Beth Robinson, cocounsel in the Baker case, even suggests the Vermont law might be used in the future to secure benefits for gays and lesbians outside the state. It's possible that a couple who eventually leave Vermont might sue to have their union recognized elsewhere. "We're plowing new legal ground, and how that plays itself out in other states remains to be seen," she says.

Further litigation from gays and lesbians within Vermont, however, seems less likely in the near future. While the Vermont supreme court has retained jurisdiction in Baker and could thus be compelled to review whether or not the law fulfills the mandate to provide equal benefits, a majority of the plaintiffs do not appear eager to return to the courtroom.

Lois Farnham and Holly Puterbaugh, who have been together 27 years, were one of the three plaintiff couples in Baker. Puterbaugh admits her emotions sway between "the half-full, half-empty glass syndrome. Some days I am so excited at what we've accomplished. Other days I'm reminded it's still not marriage." Still, Farnham says the two "are most likely satisfied with things for now. I'm tired."

Baker and his partner, Peter Harrigan, feel the same way. "I'm looking forward to it being through," Baker says with a sigh.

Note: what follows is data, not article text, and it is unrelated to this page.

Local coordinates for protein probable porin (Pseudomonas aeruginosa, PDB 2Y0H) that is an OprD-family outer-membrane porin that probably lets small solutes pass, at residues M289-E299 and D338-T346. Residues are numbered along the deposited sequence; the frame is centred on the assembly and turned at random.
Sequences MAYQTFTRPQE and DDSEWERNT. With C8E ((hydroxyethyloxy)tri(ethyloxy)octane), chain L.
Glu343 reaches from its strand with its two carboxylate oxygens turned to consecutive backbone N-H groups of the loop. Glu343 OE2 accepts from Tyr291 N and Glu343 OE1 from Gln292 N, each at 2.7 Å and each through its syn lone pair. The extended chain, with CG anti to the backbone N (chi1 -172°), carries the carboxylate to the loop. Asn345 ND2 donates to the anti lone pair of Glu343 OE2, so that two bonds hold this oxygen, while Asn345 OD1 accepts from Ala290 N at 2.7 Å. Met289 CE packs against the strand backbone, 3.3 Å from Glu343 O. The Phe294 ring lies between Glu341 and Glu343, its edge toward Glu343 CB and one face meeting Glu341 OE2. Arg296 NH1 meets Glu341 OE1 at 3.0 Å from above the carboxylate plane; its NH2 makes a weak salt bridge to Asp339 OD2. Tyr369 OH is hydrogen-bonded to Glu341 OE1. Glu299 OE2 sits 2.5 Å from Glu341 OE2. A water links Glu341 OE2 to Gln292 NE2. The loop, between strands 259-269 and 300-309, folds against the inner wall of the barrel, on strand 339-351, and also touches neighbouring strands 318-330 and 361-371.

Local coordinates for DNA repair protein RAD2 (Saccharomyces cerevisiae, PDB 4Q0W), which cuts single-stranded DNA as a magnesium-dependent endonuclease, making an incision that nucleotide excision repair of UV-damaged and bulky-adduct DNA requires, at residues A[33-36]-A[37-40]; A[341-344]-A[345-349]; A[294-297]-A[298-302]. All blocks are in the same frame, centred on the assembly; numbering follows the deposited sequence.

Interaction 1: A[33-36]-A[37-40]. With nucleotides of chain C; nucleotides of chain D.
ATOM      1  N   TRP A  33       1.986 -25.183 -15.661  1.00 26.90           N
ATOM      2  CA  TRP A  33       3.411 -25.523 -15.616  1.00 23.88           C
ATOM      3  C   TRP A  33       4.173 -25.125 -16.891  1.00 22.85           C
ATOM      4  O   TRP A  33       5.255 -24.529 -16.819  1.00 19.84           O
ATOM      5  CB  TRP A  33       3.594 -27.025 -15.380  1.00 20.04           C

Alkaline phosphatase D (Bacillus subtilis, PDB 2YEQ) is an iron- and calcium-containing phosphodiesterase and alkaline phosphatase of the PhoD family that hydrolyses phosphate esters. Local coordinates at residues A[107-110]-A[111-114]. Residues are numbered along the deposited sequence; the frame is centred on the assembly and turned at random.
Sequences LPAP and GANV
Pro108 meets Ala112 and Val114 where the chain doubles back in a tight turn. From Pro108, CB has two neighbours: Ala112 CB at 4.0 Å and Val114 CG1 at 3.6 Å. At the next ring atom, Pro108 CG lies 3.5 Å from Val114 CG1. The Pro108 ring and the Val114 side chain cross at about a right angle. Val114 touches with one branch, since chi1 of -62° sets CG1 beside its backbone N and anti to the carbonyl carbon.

The victory in Vermont has not come easily. Gay and lesbian Vermonters and their supporters have sustained months of highly vocal, very public attacks from opponents. In drafting the law, both the house and senate judiciary committees held hearings in which gays and lesbians were called everything from perverts to child molesters. Right-wing activist Randall Terry, founder of the antiabortion group Operation Rescue, set up camp in the shadow of the state-house and remained there for the duration. In the final weeks Republican presidential candidate Alan Keyes and Traditional Values Coalition head the Rev. Lou Sheldon visited the state to campaign against the impending legislation. And opponents took out full-page ads in local papers, denouncing the governor and listing home phone numbers of supportive legislators.

"The degree of ugliness and the volume of nastiness are things we're not accustomed to here," says Barbara Dozetos, editor of Out in the Mountains, Vermont's statewide gay, lesbian, bisexual, and transgender newspaper. "It brought to the surface a lot of homophobia that previously lived silently in this state. The excitement has been mixed with equal parts pain." As a result, she says, "the mood is not all celebration."